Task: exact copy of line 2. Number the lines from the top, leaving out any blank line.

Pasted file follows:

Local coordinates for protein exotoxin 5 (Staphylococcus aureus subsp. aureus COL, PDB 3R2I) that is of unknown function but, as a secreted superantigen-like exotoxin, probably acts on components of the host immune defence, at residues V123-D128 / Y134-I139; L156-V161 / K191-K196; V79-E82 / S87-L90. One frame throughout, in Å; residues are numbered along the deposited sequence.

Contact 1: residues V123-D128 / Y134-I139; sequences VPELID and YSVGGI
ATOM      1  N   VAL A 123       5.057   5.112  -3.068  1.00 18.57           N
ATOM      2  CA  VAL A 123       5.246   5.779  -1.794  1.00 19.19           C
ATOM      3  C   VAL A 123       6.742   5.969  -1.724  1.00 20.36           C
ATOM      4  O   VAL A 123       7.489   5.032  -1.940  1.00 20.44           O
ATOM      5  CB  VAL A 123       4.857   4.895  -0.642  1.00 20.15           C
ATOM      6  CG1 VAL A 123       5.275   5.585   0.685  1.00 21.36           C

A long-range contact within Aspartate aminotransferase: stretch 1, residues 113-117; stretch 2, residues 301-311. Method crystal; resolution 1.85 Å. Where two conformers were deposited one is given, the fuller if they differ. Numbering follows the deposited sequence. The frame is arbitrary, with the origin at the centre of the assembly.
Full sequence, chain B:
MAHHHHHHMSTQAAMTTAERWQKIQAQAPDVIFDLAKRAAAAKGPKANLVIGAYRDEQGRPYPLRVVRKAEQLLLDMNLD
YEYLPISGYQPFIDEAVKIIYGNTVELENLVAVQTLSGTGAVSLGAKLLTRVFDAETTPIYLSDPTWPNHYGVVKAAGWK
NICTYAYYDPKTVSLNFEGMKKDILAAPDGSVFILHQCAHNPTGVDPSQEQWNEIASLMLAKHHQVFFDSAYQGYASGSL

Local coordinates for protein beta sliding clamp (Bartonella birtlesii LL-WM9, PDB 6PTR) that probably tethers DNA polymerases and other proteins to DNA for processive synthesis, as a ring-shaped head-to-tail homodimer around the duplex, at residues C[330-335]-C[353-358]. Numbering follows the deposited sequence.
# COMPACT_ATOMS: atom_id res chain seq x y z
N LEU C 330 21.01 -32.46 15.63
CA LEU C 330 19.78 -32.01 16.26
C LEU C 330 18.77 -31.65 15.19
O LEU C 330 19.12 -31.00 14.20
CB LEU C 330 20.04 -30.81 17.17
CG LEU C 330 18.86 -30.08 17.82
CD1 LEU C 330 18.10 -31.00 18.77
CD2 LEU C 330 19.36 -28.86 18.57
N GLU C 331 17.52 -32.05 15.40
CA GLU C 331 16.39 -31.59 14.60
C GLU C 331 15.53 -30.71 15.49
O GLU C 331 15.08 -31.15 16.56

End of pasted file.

Contact 1: residues V123-D128 / Y134-I139; sequences VPELID and YSVGGI